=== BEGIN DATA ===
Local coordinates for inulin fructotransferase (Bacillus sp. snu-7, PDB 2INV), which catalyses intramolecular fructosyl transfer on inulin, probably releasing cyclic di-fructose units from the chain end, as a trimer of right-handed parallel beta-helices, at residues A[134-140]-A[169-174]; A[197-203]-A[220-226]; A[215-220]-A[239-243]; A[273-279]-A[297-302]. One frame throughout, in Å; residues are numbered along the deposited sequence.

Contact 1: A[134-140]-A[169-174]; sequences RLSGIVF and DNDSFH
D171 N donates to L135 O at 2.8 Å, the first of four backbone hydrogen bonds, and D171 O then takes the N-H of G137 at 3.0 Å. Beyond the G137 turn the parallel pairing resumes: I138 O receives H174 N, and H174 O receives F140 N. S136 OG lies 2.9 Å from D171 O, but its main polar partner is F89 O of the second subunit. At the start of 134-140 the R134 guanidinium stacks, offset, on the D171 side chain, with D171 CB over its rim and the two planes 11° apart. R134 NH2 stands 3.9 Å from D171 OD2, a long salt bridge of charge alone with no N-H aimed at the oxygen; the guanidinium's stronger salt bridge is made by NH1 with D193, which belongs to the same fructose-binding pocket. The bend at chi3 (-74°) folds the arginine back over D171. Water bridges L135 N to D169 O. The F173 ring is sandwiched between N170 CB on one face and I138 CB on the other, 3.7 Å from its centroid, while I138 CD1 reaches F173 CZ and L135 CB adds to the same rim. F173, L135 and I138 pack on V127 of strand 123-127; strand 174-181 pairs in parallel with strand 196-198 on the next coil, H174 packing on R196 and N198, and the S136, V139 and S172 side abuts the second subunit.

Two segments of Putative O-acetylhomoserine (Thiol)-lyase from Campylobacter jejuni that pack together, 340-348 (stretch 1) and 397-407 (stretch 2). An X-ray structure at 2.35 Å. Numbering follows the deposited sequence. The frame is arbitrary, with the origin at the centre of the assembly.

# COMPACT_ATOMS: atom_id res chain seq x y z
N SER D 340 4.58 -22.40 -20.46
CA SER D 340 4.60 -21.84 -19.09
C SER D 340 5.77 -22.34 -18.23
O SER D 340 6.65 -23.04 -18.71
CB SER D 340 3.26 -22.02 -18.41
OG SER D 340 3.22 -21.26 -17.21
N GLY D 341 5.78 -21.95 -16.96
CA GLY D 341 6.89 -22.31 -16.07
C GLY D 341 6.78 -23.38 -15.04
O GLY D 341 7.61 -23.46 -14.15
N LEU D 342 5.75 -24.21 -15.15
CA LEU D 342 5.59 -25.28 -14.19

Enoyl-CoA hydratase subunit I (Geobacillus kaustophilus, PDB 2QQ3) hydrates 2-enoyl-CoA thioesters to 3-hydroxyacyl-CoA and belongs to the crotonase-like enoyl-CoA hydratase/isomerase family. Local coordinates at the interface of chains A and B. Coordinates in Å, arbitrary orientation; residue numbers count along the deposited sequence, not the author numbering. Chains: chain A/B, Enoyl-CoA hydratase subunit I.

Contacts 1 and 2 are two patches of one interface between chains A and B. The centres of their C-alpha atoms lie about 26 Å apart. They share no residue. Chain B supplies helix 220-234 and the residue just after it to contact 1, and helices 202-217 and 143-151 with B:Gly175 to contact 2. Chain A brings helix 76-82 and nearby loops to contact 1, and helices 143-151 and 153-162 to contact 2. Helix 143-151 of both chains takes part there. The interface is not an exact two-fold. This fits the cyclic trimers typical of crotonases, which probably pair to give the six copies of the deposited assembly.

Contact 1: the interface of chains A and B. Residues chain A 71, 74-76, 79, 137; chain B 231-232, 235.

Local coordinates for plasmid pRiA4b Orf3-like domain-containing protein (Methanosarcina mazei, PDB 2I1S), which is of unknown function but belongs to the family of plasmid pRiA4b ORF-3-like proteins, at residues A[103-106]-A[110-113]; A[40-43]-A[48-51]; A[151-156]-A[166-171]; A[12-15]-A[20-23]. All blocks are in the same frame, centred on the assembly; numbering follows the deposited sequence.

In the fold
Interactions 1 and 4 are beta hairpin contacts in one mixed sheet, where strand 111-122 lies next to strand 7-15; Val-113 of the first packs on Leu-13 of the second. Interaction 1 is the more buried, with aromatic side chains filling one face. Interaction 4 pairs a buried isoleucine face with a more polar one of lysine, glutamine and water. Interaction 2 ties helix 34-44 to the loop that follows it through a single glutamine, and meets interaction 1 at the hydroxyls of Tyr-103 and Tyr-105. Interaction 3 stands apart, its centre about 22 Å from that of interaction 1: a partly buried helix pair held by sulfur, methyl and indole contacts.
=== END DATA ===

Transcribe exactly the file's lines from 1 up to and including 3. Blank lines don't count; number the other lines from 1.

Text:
Local coordinates for inulin fructotransferase (Bacillus sp. snu-7, PDB 2INV), which catalyses intramolecular fructosyl transfer on inulin, probably releasing cyclic di-fructose units from the chain end, as a trimer of right-handed parallel beta-helices, at residues A[134-140]-A[169-174]; A[197-203]-A[220-226]; A[215-220]-A[239-243]; A[273-279]-A[297-302]. One frame throughout, in Å; residues are numbered along the deposited sequence.

Contact 1: A[134-140]-A[169-174]; sequences RLSGIVF and DNDSFH
D171 N donates to L135 O at 2.8 Å, the first of four backbone hydrogen bonds, and D171 O then takes the N-H of G137 at 3.0 Å. Beyond the G137 turn the parallel pairing resumes: I138 O receives H174 N, and H174 O receives F140 N. S136 OG lies 2.9 Å from D171 O, but its main polar partner is F89 O of the second subunit. At the start of 134-140 the R134 guanidinium stacks, offset, on the D171 side chain, with D171 CB over its rim and the two planes 11° apart. R134 NH2 stands 3.9 Å from D171 OD2, a long salt bridge of charge alone with no N-H aimed at the oxygen; the guanidinium's stronger salt bridge is made by NH1 with D193, which belongs to the same fructose-binding pocket. The bend at chi3 (-74°) folds the arginine back over D171. Water bridges L135 N to D169 O. The F173 ring is sandwiched between N170 CB on one face and I138 CB on the other, 3.7 Å from its centroid, while I138 CD1 reaches F173 CZ and L135 CB adds to the same rim. F173, L135 and I138 pack on V127 of strand 123-127; strand 174-181 pairs in parallel with strand 196-198 on the next coil, H174 packing on R196 and N198, and the S136, V139 and S172 side abuts the second subunit.